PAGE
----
Legal Branding

How Client Reviews Help Law Firm Branding

Do you go to a movie or restaurant without checking its reviews? Thanks to social media, our purchases are often influenced by reviews and ratings. Today, reviews are an important part of legal marketing.

Hiring a lawyer is a big decision. Many potential clients rely on word-of-mouth and reviews to help with their decision. A happy client is a law firm’s best advertising.

Your law firm may be familiar with review-based websites like Martindale and Avvo. But, you can use client reviews in a more active way. Your clients’ opinions and experiences can be a powerful way to extend brand identity.

Reviews on Third-Party Sites

Reviews on Third-Party Sites

Sometimes, clients will voluntarily post a review. These reviews often appear on third-party sites like Facebook or Yelp. These reviews can be sporadic and unreliable.

Everyone loves a positive review! But, your client’s positive review may lack detail and marketing value. Which of these reviews do you prefer?

  • “My lawyer was great!”
  • “My lawyer kept fighting, even when things got tough. She always listened to me. I was surprised how quickly the other side settled! I have already sent friends to my law firm for help. Thank you.”

Both clients were happy with their lawyers. Clearly, the second review gives more information to potential clients. You can’t edit a client’s online review. But, you can encourage happy clients to post detailed online reviews.

If you receive negative reviews, write a prompt and empathetic response. Encourage the unhappy client to meet with you, and work to resolve the issue. While you cannot make everyone happy, prospective clients will notice your quick and courteous response.

How to Create a Client Questionnaire

How to Create a Client Questionnaire

You should also create your own client questionnaire. At the end of a case, send each client this questionnaire. Information from a client questionnaire can be used both internally and for marketing purposes.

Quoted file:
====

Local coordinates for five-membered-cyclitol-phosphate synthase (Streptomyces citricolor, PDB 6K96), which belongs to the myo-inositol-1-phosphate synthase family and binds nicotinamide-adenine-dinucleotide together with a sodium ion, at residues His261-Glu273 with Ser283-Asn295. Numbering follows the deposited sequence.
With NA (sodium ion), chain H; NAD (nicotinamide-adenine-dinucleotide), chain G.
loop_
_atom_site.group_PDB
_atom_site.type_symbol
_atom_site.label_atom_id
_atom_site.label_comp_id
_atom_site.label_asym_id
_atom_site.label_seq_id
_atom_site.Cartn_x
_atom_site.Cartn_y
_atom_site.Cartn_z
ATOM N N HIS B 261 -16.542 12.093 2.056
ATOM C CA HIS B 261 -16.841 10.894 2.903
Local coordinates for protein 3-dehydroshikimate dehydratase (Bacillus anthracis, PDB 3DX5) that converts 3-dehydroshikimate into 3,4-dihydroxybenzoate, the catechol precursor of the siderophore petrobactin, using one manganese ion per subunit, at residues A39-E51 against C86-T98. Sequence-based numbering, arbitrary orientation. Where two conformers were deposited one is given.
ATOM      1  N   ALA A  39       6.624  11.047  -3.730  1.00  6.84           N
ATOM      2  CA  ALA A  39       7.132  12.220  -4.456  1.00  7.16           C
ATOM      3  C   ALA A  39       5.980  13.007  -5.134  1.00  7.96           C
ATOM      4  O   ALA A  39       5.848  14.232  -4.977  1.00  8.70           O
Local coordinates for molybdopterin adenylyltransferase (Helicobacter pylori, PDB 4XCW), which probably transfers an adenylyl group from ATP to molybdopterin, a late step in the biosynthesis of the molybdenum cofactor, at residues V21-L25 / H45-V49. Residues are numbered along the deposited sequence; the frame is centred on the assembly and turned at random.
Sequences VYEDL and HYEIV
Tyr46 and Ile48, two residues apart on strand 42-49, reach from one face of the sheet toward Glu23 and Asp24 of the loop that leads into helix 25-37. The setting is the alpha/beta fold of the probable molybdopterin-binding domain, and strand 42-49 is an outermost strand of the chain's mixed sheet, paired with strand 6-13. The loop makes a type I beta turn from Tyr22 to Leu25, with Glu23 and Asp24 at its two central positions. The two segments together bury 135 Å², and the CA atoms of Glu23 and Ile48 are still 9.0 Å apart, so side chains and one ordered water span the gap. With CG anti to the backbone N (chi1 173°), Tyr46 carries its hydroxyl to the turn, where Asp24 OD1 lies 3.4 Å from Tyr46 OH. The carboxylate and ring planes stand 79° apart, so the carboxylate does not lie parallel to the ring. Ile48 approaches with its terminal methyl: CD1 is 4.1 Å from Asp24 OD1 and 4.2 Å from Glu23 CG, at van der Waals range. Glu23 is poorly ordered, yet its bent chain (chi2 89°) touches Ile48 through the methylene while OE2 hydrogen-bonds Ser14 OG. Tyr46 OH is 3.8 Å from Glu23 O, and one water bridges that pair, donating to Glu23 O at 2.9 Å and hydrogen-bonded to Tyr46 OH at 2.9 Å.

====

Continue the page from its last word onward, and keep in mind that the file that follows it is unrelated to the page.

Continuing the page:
A client questionnaire is simple to make, and should ask open-ended questions. Potential questions include:

  • What did our law firm do best?
  • How would you describe your relationship with your lawyer?
  • How would you improve our law firm’s services?
  • Would you hire our law firm again? Why?
  • Would you refer friends and family to us?
  • Would you like a free subscription to our email newsletter?
  • Can we publish your review on our website?

If you want to publish reviews, you must get the client’s permission.

Client Reviews Can Show Strengths and Weaknesses

When you use a client questionnaire, you should analyze the responses, and look for trends.

Internally, these client reviews can be used to highlight a law firm’s strengths and weaknesses. If a staff member is providing exceptional service, it should be recognized and rewarded. Similarly, if clients regularly complain of communication delays (or other problems), you should improve your processes.

Your clients’ experience should always be consistent with your marketing message.

Client Reviews and Website Marketing

Client Reviews and Website Marketing

Again, a well-branded law firm’s reviews will reflect its mission or identity. You can use these reviews to extend your brand.

Prospective clients value reviews. If the reviews are consistent with the law firm’s message, they build trust. So, publish client reviews that express elements of your brand or mission.

For example: A personal injury firm prides itself in both its compassion and fierce representation. These characteristics are the pillars of its marketing message.

On its client review page, the firm has published these comments:

  • “I always knew I could call my lawyer for help. The firm helped me through my darkest hour—and negotiated a great settlement!”
  • “The insurance company couldn’t push my lawyer around. I was in good hands. He never stopped fighting for me.”

These client reviews match the law firm’s message—and are particularly persuasive because they come from clients.

A well-designed law firm website should include published client reviews. Give your prospective clients insight into your firm culture and mission through client reviews.